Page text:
Mother criticizes MCSD after students taken home while sitting on floor of overcrowded bus
The mother delivered her remarks to the MuscogeeCounty School Board in a respectful tone and acknowledged “there is no perfect first day of school,” but she insisted what happened on her child’s bus ride home was “inexcusable.”
That bus from Aaron Cohn Middle School was so overcrowded on Aug. 8, “children were sitting in the aisle, on the floor,” Virginia Korcha told the board during its monthly work session Monday evening.
The situation forced students to choose between stepping on someone or sitting on the floor, Korcha said.
“That should never be a decision a child should have to make,” she said. “… I don’t ever want to see a child on the floor of a bus again.”
Korcha also noted some Muscogee County School District students had to wait as long as two hours for their bus to arrive.
Board chairwoman Kia Chambers, the nine-member panel’s lone countywide representative, asked the administration to respond to Korcha’s complaint.
MCSD chief operations officer David Goldberg apologized “for any inconvenience that anybody’s had” and admitted that two other buses were overcrowded.
“The second day at Aaron Cohn, there were no overcrowded buses,” he said, “because I walked personally on every single bus before they left the driveway to make sure that every student was seated comfortably.”
The bus problems at Aaron Cohn and other MCSD schools come from more students showing up than expected in some areas and fewer students showing up than expected in other areas, Goldberg said.
“This week and next week,” he said, “we will continue to make adjustments to our routes and where we put our resources.”
Goldberg defended and praised MCSD’s transportation workers. “They’re working their tails off,” he said, “and they’re doing a really good job with the resources they have to work with.”
“I’ve never seen a group of people who have worked harder this year trying to have a nice, smooth beginning of the year,” Goldberg said. “They want it to be perfect. … We will never have a day in 180 days of school this year where all the routes are perfect and everything is exactly on time. There’s just too many human factors, mechanical factors, field trips, those types of things that happen, that throw everything off.”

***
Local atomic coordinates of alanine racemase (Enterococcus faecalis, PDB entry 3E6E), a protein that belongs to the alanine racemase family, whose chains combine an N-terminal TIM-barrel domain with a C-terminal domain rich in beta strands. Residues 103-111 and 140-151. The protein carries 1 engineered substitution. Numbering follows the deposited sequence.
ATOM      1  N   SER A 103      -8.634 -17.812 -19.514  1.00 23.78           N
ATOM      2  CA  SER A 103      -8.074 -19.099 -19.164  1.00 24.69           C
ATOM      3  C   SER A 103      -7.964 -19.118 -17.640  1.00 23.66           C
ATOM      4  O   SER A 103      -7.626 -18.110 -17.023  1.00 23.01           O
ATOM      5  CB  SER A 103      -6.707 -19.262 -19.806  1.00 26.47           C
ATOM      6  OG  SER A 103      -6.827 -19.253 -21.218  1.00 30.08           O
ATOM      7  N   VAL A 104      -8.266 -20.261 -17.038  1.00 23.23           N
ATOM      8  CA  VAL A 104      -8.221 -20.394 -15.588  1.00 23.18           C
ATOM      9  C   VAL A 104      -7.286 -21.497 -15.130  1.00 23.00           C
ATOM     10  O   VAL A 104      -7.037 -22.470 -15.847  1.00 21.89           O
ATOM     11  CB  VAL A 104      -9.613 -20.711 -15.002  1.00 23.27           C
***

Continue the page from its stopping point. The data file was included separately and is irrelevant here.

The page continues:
Exacerbating the bus problems this year, MCSD is transporting approximately 3,000 more students than last year for a total of 18,000, Goldberg said. MCSD’s latest total enrollment figure, from March, was 31,569.
District 7 representative Cathy Williams said the bus situation “has not been kosher.” She asked the board to consider creating a policy that requires students to stay at the school, under supervision, until they have a seat on a bus.
Goldberg replied, “Absolutely.”
He said he talked with the driver of Korcha’s bus. All the students were in a seat when the bus pulled away, Goldberg said, but they were overcrowded in their seats.
“As soon as they got on the road, they were all uncomfortable, so they just started flopping down,” Goldberg said. He added that he ensured the driver knows that such a situation is “unacceptable. We won’t have that again.”
The school district’s average load to sit comfortably in a 72-passenger bus is 56 elementary schools students and around 50 middle or high school students, said MCSD transportation director Herbert Hill.